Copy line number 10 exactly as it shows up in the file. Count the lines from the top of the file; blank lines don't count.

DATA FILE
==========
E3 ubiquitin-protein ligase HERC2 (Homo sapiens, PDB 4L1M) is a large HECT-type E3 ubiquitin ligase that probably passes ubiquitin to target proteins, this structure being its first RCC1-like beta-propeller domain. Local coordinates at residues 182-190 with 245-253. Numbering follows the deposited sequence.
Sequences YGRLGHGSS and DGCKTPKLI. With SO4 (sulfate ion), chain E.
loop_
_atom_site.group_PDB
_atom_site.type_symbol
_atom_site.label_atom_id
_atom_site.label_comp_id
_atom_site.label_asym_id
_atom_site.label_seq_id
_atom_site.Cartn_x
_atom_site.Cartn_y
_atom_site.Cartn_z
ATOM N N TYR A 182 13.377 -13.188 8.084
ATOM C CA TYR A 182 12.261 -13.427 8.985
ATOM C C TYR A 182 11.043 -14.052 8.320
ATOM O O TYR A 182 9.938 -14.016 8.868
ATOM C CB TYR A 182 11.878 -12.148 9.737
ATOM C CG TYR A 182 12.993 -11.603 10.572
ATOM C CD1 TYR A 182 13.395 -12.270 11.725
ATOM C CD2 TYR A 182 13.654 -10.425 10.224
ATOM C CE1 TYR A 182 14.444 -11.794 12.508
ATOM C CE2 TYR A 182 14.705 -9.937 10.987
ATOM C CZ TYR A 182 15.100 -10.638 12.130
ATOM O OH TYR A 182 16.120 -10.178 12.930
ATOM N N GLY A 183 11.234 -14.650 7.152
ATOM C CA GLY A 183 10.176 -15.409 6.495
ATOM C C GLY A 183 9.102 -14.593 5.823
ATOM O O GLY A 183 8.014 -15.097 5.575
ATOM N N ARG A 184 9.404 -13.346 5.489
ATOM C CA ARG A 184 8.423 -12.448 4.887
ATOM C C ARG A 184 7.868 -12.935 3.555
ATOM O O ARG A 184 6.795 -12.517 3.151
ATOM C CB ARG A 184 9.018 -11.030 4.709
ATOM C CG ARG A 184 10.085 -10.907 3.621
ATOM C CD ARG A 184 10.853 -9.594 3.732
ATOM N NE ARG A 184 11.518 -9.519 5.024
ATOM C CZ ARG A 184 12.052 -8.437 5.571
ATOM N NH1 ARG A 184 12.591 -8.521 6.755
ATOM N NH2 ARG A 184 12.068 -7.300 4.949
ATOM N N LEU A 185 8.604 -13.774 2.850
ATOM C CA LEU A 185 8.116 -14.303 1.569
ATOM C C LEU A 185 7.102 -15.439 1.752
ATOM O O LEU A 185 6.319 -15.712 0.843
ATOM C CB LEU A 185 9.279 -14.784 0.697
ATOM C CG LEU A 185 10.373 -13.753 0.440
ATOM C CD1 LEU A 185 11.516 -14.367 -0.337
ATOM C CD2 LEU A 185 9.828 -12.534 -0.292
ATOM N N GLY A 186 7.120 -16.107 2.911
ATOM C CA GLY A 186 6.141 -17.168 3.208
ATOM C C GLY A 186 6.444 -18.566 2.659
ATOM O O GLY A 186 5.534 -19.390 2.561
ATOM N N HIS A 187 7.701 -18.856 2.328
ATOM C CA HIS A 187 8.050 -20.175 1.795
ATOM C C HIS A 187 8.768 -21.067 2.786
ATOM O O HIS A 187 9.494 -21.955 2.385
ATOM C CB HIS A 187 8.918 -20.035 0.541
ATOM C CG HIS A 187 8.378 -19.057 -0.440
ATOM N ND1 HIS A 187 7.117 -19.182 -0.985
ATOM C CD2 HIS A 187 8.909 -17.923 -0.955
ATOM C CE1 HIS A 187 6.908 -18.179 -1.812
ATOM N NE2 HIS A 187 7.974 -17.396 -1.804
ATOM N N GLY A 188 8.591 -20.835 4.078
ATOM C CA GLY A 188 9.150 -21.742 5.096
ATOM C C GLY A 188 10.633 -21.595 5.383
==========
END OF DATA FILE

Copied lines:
_atom_site.Cartn_x